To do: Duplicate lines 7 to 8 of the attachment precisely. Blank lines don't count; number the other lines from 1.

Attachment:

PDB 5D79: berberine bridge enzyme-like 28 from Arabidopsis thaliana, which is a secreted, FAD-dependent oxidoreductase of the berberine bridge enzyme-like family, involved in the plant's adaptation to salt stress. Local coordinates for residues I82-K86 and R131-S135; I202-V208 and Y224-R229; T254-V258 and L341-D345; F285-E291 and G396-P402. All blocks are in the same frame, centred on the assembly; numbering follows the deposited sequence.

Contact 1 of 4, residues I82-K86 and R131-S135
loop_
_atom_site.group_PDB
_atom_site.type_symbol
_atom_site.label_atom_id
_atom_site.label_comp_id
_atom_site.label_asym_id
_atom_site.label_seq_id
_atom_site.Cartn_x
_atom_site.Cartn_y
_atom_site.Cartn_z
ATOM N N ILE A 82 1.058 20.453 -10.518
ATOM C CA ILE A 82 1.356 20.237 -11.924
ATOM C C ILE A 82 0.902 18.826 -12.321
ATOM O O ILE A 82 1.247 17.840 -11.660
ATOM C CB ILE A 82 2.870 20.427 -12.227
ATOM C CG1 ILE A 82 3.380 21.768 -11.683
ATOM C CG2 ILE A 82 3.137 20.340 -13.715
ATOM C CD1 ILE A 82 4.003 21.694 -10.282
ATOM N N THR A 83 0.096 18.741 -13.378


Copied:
_atom_site.label_comp_id
_atom_site.label_asym_id